Galaxy S III, the latest flagship Android-powered smartphone from Samsung, is set to land on shelves at Verizon Wireless this week with a locked bootloader.
The wireless carrier has already announced plans to have it available for its users, though the release date got pushed back to July 12th, and also confirmed the locked bootloader
inside this device.
However, it appears that enthusiasts will be able to grab a more opened handset if they want to, as Samsung has just made official a Developer Edition of the high-end smartphone.
The handset vendor announced that the new flavor of the device was destined for those experienced developers who would like to get the most out of their devices.
It also notes that Big Red’s official Galaxy S III model was designed with a locked bootloader so that the operator could provide all of its users with the same experience on their devices.
“Samsung and Verizon Wireless recognize that there are many enthusiasts and professional developers that are interested in customizing their device with third-party ROM software,” the mobile phone maker has announced, Engadget reports
“Depending on the device
, an open boot loader could prevent Verizon Wireless from providing the same level of customer experience and support because it would allow users to change the phone or otherwise modify the software and, potentially, negatively impact how the phone connects with the network.”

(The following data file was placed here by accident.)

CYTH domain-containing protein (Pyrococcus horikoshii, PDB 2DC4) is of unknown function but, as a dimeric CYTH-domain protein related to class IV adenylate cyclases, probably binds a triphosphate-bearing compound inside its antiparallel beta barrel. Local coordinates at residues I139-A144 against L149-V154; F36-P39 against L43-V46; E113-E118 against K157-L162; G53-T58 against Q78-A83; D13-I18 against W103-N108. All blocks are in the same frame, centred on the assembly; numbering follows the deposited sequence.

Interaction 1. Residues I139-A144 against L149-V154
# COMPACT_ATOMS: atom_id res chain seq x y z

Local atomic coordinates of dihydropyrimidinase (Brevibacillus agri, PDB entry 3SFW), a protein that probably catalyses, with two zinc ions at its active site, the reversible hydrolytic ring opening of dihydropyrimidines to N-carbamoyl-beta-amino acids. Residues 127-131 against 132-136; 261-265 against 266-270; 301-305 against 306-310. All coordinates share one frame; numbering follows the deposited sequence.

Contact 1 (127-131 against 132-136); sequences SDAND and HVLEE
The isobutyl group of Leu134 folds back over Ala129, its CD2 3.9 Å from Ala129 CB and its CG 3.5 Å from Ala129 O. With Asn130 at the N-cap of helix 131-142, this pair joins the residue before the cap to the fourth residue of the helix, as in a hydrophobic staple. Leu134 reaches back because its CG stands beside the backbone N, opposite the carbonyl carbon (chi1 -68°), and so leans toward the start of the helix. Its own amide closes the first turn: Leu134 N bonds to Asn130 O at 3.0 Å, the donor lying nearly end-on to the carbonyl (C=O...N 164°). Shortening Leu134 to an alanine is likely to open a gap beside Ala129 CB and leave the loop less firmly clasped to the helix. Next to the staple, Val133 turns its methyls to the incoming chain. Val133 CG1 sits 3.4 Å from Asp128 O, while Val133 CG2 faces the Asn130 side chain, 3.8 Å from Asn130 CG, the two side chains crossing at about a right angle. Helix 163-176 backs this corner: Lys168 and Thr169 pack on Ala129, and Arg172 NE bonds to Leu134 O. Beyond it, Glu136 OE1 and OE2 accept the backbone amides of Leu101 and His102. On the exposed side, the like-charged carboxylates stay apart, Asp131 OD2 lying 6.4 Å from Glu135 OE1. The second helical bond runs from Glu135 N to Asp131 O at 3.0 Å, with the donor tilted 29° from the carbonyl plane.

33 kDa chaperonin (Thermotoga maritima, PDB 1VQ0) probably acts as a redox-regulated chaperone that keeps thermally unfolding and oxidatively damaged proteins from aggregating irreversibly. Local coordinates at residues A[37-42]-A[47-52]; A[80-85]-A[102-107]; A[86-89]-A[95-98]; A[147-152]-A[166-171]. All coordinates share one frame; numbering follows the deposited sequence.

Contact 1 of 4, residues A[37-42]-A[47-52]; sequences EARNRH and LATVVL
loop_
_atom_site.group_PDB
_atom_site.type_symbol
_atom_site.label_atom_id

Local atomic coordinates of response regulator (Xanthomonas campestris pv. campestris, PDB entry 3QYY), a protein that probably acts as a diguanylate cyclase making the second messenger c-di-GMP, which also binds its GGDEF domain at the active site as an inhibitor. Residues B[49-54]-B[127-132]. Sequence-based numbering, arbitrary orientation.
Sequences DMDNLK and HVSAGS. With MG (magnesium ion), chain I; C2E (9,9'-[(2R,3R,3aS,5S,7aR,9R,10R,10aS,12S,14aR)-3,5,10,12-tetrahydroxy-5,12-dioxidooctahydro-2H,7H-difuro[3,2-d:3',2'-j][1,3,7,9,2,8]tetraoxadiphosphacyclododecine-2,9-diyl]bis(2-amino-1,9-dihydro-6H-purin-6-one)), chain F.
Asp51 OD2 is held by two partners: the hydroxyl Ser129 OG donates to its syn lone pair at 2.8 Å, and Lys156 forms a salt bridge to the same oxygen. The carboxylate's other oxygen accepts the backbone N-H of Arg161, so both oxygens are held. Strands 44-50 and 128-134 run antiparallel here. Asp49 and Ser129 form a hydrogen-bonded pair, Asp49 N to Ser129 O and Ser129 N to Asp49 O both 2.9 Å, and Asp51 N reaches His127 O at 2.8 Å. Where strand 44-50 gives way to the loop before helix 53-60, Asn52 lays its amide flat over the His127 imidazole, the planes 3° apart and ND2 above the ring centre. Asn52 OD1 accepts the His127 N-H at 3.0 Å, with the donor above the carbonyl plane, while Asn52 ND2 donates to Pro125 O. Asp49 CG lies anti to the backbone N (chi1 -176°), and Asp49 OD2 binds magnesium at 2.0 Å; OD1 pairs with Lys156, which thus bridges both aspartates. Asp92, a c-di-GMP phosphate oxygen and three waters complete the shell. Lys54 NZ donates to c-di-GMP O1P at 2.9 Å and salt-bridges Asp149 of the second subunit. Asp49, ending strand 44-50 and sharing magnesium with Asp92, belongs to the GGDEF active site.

Of course, other wireless carriers in the country did receive a Galaxy S III version that features a user-unlockable bootloader as a standard feature, but Verizon chose to do otherwise.
The carrier explained that the wireless experience of its users would have been negatively impacted if they chose to install unapproved software on their devices, and that the move would have also voided warranty.
This is why the Developer Edition of Galaxy S III comes into play, available directly from Samsung’s Developer website. It is not present on the site as of yet.
“While not all previous Samsung Android devices have had an easily unlockable bootloader, all of our other current Galaxy S III
flagship lineup, and all Nexus-branded devices, support the standard bootloader unlocking procedure,” Samsung also noted.
The handset vendor also warns users that they will be the only ones to be held responsible, should they choose to unlock the bootloader inside their devices or install third-party software that could harm the device.